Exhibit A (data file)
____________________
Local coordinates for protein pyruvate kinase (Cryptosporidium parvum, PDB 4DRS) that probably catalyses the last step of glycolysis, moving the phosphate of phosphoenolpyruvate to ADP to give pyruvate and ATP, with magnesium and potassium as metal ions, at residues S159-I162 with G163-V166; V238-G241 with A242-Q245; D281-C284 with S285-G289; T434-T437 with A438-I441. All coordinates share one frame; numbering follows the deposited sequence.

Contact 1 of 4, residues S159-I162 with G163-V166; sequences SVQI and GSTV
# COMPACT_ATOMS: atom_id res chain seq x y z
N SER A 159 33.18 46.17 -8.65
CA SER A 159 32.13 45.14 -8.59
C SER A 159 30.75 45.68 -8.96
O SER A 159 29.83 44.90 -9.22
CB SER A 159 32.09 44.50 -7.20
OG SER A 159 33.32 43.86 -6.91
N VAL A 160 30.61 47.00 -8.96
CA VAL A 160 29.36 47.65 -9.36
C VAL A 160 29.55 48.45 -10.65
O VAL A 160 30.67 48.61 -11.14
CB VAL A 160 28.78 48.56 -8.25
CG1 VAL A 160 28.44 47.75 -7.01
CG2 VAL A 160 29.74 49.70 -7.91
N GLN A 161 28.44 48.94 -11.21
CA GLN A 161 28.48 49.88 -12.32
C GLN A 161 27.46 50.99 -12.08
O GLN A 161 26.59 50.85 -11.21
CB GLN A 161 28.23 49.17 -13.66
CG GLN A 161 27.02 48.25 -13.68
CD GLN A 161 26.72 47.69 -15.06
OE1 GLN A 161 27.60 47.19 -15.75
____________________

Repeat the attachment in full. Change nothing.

Local coordinates for protein pyruvate kinase (Cryptosporidium parvum, PDB 4DRS) that probably catalyses the last step of glycolysis, moving the phosphate of phosphoenolpyruvate to ADP to give pyruvate and ATP, with magnesium and potassium as metal ions, at residues S159-I162 with G163-V166; V238-G241 with A242-Q245; D281-C284 with S285-G289; T434-T437 with A438-I441. All coordinates share one frame; numbering follows the deposited sequence.

Contact 1 of 4, residues S159-I162 with G163-V166; sequences SVQI and GSTV
# COMPACT_ATOMS: atom_id res chain seq x y z
N SER A 159 33.18 46.17 -8.65
CA SER A 159 32.13 45.14 -8.59
C SER A 159 30.75 45.68 -8.96
O SER A 159 29.83 44.90 -9.22
CB SER A 159 32.09 44.50 -7.20
OG SER A 159 33.32 43.86 -6.91
N VAL A 160 30.61 47.00 -8.96
CA VAL A 160 29.36 47.65 -9.36
C VAL A 160 29.55 48.45 -10.65
O VAL A 160 30.67 48.61 -11.14
CB VAL A 160 28.78 48.56 -8.25
CG1 VAL A 160 28.44 47.75 -7.01
CG2 VAL A 160 29.74 49.70 -7.91
N GLN A 161 28.44 48.94 -11.21
CA GLN A 161 28.48 49.88 -12.32
C GLN A 161 27.46 50.99 -12.08
O GLN A 161 26.59 50.85 -11.21
CB GLN A 161 28.23 49.17 -13.66
CG GLN A 161 27.02 48.25 -13.68
CD GLN A 161 26.72 47.69 -15.06
OE1 GLN A 161 27.60 47.19 -15.75